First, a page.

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the ecological and political pathways through which social inequality may influence health in Mexico. Finally, this study sought to draw some conclusions from its empirical findings including the policy implications of targeting social inequality to improve the health of the Mexican population.
INDIVIDUAL EFFECTS OF SOCIAL INEQUALITY
The purpose of this first part of the study is to examine the association between social inequality and individual health using both individual measures and an area-based indicator of relative deprivation. This level of analysis also seeks to explore the material and psychosocial mechanisms that associate mortality and morbidity gradients with social class differentials. To study the social class gradients in morbidity, the sample
vwas restricted to the occupied population aged 12 years and older. This sample was divided in two groups:
the urban working force and the rural working force. The first are those who worked in urban settings, while the rural were made up of people in agricultural related activities including the forestry and livestock industries. The final sample size was 13,062 individuals working in the urban sector and 4,614 working in the agricultural sector. The distinction was made because previous studies (INEGI, 1990; 1997; Bronfman, 1992; Bronfman et al, 1990; Bartra, 1991) have shown that urban and rural populations experience different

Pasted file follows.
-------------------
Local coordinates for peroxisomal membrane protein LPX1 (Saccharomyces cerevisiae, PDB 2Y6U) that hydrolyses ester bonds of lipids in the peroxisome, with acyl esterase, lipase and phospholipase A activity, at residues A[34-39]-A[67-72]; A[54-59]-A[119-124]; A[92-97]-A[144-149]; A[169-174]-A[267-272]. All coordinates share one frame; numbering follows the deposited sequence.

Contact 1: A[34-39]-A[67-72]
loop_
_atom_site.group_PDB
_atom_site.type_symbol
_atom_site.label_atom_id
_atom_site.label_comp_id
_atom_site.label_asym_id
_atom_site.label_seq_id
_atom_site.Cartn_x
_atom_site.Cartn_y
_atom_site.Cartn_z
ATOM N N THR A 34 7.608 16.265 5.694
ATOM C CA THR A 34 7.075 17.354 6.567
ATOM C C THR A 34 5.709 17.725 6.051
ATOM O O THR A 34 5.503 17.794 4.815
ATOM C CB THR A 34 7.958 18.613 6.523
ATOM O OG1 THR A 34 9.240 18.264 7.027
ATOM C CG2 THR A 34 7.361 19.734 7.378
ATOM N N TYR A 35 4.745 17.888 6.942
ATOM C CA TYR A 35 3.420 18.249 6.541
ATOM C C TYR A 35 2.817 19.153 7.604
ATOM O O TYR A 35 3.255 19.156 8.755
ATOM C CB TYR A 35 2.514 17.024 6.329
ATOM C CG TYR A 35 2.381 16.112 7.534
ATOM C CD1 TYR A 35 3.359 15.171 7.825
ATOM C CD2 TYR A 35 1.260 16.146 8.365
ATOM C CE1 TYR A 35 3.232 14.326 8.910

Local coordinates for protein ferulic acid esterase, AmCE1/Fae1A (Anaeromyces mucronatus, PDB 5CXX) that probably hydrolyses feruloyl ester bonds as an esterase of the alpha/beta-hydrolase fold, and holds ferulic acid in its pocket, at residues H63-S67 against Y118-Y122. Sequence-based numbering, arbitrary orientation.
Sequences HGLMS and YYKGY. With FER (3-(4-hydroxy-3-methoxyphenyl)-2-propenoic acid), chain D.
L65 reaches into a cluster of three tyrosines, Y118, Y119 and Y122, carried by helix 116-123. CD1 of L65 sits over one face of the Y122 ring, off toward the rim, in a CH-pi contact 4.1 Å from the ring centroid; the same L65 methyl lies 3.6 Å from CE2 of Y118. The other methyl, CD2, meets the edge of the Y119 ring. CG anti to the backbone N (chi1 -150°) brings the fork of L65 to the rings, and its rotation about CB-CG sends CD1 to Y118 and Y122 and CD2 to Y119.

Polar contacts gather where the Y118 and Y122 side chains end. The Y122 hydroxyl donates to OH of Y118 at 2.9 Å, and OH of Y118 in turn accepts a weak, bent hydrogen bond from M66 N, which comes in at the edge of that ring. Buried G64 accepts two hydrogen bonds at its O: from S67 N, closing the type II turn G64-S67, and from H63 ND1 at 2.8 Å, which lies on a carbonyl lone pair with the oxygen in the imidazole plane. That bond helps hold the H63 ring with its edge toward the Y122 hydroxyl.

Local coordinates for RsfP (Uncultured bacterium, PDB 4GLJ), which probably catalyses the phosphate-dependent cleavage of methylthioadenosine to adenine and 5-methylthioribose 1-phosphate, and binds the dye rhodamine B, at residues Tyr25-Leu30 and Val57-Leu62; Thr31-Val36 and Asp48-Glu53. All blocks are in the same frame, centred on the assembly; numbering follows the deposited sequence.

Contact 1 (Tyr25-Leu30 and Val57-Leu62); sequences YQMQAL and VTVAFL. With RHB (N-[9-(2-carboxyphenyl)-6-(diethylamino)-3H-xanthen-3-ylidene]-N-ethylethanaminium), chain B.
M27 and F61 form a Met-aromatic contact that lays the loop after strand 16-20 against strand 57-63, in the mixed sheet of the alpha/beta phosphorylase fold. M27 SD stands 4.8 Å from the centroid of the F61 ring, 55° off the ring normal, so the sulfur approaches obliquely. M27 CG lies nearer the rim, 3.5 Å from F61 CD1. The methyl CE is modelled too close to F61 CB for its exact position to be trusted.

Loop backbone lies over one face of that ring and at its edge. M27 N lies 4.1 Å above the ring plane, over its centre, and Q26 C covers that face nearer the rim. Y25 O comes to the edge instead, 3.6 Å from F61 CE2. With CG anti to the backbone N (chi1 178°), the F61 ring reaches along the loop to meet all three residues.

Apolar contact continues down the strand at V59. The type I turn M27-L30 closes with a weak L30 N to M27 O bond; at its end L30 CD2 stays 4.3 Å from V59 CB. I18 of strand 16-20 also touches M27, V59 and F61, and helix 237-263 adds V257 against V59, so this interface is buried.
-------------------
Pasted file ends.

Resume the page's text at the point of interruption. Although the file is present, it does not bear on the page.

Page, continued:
visocioeconomic living conditions. For example, approximately 93 percent of the urban population in Mexico
had access to drinking water services, while only 57 percent of the rural population had access to that kind of services (INEGI, 1997). A cross-sectional secondary analysis of the Second Mexican National Health Survey (ENSA II) will be conducted using logistic multivariate statistical models.
Individual measures were developed from ENSA II conducted in 1994. ENSA II is a personal interview type of survey, using a stratified multistage probability sample of households. The primary sampling unit was a dwelling. For sampling purposes, the country was divided in five regions and a sample size of approximately 2,523 dwellings was drawn from each region. Table 1 presents how these regions are defined.
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ENSA II regions
Region States Dwellings Individuals
NORTH Baja California, Baja California Sur, Sonora, 2,570 4,905
Chihuahua, Sinaloa, Coahuila, Nuevo León,
Tamaulipas, Durango, Zacatecas
DF Mexico City Metropolitan Zone 2,520 5,139
CENTER San Luis Potosí, Guanajuato, Querétaro, 2,620 5,225
Michoacán, México, Tlaxcala, Nayarit,
Aguascalientes, Jalisco, Colima
SOUTH Morelos, Puebla, Veracruz, Campeche, Tabasco, 2,520 5,227
PASSPA Hidalgo, Oaxaca, Guerrero, Chiapas 2,520 4,887
PASSPA: Health Services Aid Program for the Uninsured Population